Diego Maradona turned 59 on Wednesday, and on the eve of his birthday a huge party was thrown in his honour. Maradona was the visiting coach in a fiercely partisan Argentine football culture that currently bans visiting fans, and yet he was treated like royalty.
He took his Gimnasia side to Rosario, the country's second city, for a match on Tuesday against Newell's Old Boys. On the Monday night the Newell's fans gathered outside Maradona's hotel to sing his praises. Come the game, he was given a throne to sit and watch the match. It must have been happy viewing: Deep in relegation danger, Gimnasia beat Newell's 4-0 -- and still the home fans loved him.
There is a special reason for the affection: Newell's can claim Maradona as one of their own.
It was at one of his low ebbs, back in 1993, when Maradona came back from Europe after more than a decade split between Barcelona, the glory days at Napoli and a short spell with Sevilla. Newell's Old Boys offered him a refuge. He played just seven games in the team's red and black colours, and two of those were friendlies. But it was enough. He had worn the shirt, he had become part of the club's tradition, and Newell's Old Boys could forever afterwards proudly boast a connection with the player who, more than any other, exemplifies the history of South American football.
The game was introduced to the south cone of the continent by the British, and arrived full of first-world prestige. In a time of mass immigration and rapid urbanisation, it swiftly moved down the social scale, taken up and redefined by the locals, who came up with a balletic style of play perfect for those with a low centre of gravity. And this process led to international triumphs and global recognition for a region that can often feel a long way from the rest of the world.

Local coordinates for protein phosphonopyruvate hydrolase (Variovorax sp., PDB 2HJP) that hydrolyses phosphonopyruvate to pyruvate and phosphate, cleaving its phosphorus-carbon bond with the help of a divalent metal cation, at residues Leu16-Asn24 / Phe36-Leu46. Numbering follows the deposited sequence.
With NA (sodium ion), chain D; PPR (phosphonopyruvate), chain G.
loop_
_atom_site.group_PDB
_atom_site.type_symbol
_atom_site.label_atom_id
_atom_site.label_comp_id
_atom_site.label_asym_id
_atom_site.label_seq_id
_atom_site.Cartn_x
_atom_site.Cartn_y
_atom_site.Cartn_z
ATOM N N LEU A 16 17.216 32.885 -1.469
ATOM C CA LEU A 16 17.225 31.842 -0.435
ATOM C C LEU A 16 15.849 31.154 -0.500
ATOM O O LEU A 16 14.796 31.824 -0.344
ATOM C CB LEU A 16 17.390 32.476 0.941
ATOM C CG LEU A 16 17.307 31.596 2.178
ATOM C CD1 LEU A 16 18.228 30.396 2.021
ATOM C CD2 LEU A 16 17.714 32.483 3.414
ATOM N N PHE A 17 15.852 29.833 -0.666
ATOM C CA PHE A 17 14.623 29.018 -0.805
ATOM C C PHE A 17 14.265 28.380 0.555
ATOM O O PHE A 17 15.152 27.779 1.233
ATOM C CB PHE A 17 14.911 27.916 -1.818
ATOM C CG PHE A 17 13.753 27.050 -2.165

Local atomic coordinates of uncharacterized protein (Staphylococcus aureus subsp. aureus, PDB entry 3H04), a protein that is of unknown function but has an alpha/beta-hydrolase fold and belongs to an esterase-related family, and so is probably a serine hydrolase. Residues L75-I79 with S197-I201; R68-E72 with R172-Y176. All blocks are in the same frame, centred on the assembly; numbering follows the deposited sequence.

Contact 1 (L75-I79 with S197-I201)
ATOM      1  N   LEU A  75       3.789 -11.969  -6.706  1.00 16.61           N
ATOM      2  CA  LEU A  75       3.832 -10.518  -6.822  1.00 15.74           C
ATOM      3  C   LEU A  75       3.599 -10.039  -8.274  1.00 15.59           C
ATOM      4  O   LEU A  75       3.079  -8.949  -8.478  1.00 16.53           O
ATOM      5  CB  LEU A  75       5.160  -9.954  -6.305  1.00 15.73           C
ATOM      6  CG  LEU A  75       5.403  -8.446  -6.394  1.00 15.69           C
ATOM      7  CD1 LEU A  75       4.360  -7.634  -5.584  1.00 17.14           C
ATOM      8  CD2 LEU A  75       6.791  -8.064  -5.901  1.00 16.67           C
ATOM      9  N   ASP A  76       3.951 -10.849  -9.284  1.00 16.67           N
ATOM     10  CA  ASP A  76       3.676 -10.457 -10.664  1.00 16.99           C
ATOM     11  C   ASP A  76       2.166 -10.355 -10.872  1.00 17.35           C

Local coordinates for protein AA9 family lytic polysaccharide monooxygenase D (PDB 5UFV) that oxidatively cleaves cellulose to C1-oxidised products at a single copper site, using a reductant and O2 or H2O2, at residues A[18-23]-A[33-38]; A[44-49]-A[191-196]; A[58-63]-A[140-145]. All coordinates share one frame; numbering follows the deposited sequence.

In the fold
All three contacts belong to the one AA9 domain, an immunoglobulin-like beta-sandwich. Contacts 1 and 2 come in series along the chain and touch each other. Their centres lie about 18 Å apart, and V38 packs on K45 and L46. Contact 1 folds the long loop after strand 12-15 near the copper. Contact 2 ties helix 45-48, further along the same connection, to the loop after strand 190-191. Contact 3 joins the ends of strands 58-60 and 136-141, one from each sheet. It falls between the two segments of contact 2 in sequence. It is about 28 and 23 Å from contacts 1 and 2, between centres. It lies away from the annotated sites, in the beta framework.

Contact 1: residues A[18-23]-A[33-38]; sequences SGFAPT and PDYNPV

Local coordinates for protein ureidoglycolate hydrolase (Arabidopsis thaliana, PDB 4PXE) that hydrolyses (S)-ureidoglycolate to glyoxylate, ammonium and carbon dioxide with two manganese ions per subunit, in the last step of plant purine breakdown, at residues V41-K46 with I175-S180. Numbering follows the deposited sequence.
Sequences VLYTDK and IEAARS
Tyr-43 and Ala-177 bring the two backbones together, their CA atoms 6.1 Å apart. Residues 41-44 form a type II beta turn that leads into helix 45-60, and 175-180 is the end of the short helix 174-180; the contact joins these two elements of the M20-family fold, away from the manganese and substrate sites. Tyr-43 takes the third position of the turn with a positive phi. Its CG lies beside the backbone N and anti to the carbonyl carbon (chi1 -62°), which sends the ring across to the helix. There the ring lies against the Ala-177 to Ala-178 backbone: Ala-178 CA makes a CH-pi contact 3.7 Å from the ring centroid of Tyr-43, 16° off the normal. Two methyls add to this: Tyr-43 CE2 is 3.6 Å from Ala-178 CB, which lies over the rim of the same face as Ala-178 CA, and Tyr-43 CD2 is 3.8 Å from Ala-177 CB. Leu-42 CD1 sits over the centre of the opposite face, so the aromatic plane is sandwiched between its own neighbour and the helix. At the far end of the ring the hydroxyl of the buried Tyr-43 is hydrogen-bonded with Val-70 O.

Maradona illustrates this process to perfection. Born into poverty, a mixture of indigenous and Italian immigrant, with a stocky build -- he might have been created to show how football took hold in South America.
And then came the 1986 World Cup, when he hit heights in the decisive stage of a major tournament that may not have been seen before or since. The significance goes deeper than Argentina's victory, overcoming West Germany 3-2 in the final. Key to the Maradona story is the quarterfinal against England.
Much was made of the fact that this came just four years after the countries had been at war in the South Atlantic, but that is only part of the story. Argentina had developed as an informal part of the British Empire. There was some admiration for the British, but plenty of resentment at being on the wrong end of a colonial relationship.
Maradona's first goal against the English was the notorious "Hand of God" strike -- the one poked in with his fist. This was a footballing version of the Argentine self-defence mechanism: The English might have the formal power, but the Argentines are smarter, able to run rings around them and achieve their objectives with a cunning mind and a quick hand.
And then came the second goal, where, on a ploughed field of a pitch he managed to dribble around the entire English defence and slide the ball home. It was one of the greatest goals ever scored, it appeared to nail home the point that the Argentines were not only smarter, they were better.
Maradona, then, had lived out a national fantasy. He had achieved almost godlike status -- something that would take a heavy toll on his personality in subsequent years.
That match ensured that he belonged to all of Argentina, but clearly Newell's can make a special claim. And losing 4-0 to his side may even help open up the next chapter in a life story that weaves around in a fashion as mazy as any of his dribbles.
An extra reason for the love felt towards Maradona is his propensity to fall over and keep getting up again. Now he has put himself on the line as a coach. Beating Newell's 4-0 may not be enough to save Gimnasia from relegation, but it serves as a billboard, advertising his capacity to take on other challenges.
The job managing Boca Juniors may soon be vacant. Being given that chance would count as a perfect birthday present.